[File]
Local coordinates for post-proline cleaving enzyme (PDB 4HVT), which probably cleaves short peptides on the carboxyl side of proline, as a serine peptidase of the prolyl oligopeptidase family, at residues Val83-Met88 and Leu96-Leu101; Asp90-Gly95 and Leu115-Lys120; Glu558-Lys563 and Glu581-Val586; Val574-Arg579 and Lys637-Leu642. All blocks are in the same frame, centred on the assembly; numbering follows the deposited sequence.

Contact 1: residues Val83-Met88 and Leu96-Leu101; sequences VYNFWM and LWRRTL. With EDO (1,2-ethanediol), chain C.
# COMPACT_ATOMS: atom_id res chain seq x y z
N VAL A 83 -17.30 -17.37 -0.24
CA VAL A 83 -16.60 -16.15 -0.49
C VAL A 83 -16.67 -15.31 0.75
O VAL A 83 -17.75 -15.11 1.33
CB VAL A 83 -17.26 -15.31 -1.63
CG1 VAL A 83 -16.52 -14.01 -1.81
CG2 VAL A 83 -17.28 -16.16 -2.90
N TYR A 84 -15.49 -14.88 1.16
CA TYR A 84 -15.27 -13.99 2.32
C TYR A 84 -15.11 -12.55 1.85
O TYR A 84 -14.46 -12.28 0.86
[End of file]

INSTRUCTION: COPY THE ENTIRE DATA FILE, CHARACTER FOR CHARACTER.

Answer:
Local coordinates for post-proline cleaving enzyme (PDB 4HVT), which probably cleaves short peptides on the carboxyl side of proline, as a serine peptidase of the prolyl oligopeptidase family, at residues Val83-Met88 and Leu96-Leu101; Asp90-Gly95 and Leu115-Lys120; Glu558-Lys563 and Glu581-Val586; Val574-Arg579 and Lys637-Leu642. All blocks are in the same frame, centred on the assembly; numbering follows the deposited sequence.

Contact 1: residues Val83-Met88 and Leu96-Leu101; sequences VYNFWM and LWRRTL. With EDO (1,2-ethanediol), chain C.
# COMPACT_ATOMS: atom_id res chain seq x y z
N VAL A 83 -17.30 -17.37 -0.24
CA VAL A 83 -16.60 -16.15 -0.49
C VAL A 83 -16.67 -15.31 0.75
O VAL A 83 -17.75 -15.11 1.33
CB VAL A 83 -17.26 -15.31 -1.63
CG1 VAL A 83 -16.52 -14.01 -1.81
CG2 VAL A 83 -17.28 -16.16 -2.90
N TYR A 84 -15.49 -14.88 1.16
CA TYR A 84 -15.27 -13.99 2.32
C TYR A 84 -15.11 -12.55 1.85
O TYR A 84 -14.46 -12.28 0.86